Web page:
Employees who receive their flu vaccine by November 2, 2018, will be entered into a drawing to win one of 25 Nutri Ninja Pro Blenders. Employee Health will email winners at 3 p.m. on Wednesday, November 7.

Each fall, Texas Children’s employees are asked to get vaccinated against the flu to not only protect themselves but to protect those around them – their coworkers, family, friends, and their patients. The Centers for Disease Control and Prevention (CDC) predicts this year’s flu season will begin in October. The CDC recommends a yearly flu vaccination as the first and most important step in protecting against the flu and its potentially serious complications. To learn more about the upcoming flu season, click here.

See photos of your colleagues getting their flu shots below.

Employee Health will administer free flu vaccines to Texas Children’s employees, Baylor College of Medicine employees working at Texas Children’s facilities, Morrison, Crothall, or Compass contract employees and volunteers of Texas Children’s Hospital. Employee Health will administer free flu vaccines to Texas Children’s employees, Baylor College of Medicine employees working at Texas Children’s facilities, Morrison, Crothall, or Compass contract employees and volunteers of Texas Children’s Hospital.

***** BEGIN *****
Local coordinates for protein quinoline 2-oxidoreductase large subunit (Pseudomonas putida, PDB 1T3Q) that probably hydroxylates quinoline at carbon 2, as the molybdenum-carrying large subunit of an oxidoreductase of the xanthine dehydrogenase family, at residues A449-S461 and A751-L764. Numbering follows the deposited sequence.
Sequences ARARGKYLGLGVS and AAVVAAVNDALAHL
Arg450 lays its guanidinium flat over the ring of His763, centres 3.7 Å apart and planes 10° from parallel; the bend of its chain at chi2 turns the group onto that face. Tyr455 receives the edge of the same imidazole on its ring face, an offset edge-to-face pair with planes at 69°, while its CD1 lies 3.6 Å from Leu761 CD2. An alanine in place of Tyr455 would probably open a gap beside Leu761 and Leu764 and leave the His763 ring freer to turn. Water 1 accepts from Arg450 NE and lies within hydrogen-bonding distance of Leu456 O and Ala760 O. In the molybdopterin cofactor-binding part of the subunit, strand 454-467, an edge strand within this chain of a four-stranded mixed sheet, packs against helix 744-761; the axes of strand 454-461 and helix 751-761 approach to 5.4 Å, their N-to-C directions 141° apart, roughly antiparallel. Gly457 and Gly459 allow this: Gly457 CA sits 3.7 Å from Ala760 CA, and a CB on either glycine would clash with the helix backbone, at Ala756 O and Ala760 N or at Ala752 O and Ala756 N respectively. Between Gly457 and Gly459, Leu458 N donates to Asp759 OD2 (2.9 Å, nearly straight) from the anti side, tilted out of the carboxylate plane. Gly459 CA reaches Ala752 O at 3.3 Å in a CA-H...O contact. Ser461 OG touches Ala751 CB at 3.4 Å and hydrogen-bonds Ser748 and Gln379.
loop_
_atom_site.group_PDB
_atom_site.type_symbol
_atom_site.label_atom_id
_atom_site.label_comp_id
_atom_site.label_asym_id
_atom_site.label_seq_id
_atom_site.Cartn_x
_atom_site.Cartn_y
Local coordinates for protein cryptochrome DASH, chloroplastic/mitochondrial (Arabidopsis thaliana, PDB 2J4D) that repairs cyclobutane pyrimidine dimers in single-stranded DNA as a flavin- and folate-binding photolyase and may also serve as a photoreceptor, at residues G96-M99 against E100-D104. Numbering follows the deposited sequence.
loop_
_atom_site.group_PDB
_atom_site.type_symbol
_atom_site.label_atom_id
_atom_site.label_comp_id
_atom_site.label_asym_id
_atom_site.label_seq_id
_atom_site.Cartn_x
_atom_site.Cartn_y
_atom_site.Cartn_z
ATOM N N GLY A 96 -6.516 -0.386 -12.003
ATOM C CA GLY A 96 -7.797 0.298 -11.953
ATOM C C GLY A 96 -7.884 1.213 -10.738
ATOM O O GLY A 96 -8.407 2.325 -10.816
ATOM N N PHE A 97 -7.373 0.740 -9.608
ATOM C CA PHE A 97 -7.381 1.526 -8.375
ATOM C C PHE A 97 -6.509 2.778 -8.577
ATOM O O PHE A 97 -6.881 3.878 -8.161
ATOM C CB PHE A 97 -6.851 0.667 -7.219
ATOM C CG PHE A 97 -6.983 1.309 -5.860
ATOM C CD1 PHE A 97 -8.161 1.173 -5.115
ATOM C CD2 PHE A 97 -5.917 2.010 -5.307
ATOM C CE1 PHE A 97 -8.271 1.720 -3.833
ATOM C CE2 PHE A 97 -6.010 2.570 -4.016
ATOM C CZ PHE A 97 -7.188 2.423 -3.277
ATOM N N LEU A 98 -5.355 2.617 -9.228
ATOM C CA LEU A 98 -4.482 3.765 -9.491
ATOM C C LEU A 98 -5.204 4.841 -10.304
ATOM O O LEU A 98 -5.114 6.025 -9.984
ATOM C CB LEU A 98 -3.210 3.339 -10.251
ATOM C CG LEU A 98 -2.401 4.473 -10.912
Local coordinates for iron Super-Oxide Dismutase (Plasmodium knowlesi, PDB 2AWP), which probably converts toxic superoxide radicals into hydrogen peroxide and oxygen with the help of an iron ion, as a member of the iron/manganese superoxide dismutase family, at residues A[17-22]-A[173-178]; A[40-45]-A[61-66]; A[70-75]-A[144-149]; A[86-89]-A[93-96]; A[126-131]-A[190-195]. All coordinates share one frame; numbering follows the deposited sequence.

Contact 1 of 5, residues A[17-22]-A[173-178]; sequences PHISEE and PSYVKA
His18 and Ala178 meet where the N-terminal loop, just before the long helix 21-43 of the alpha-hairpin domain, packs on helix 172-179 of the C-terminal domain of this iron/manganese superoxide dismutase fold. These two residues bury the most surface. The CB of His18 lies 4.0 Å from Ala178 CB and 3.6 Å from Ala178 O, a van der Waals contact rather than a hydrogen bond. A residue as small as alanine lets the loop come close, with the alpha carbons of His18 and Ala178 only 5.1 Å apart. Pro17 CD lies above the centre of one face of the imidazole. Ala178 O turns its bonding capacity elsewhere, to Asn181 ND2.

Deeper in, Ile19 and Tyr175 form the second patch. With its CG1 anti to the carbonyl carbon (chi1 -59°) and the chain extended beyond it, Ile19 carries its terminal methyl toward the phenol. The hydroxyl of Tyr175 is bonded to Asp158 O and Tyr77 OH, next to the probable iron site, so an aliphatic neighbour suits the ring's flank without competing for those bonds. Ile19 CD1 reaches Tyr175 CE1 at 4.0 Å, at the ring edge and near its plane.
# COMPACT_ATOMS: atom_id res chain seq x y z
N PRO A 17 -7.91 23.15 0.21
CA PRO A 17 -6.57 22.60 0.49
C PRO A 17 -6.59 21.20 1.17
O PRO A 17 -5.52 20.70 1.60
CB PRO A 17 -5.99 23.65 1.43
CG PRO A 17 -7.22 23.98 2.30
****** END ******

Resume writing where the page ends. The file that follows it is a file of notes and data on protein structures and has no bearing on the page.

Upon vaccination at Texas Children’s, staff will receive a 2018-2019 flu season sticker to place on their badges.

In order to protect our patients from exposure to influenza, employees who decline the flu vaccine for approved exemptions should wear a surgical mask when providing direct patient care services for the duration of the influenza season. See In order to protect our patients from exposure to influenza, employees who decline the flu vaccine for approved exemptions should wear a surgical mask when providing direct patient care services for the duration of the influenza season. See Required Influenza Vaccination Policy and Procedure for more details.

Texas Children’s employees are to complete their Flu Vaccine Consent Form online via the Employee Health & Wellness Portal prior to attending a flu vaccination event.*

This process greatly reduced the wait times for flu vaccination last year, as well as eliminated the need to scan or fax the Flu Vaccine Consent Forms to Employee Health. Click here to view a quick video tutorial on how to access the flu vaccine consent form online. For instructions on how to log in to the portal click here or click here to view step-by step instructions.

NEW PROCESS: Employees who receive their flu vaccine outside of Texas Children’s can easily submit their attestation and proof of vaccination via this online form. Employee Health will no longer accept proof of vaccination via fax or email.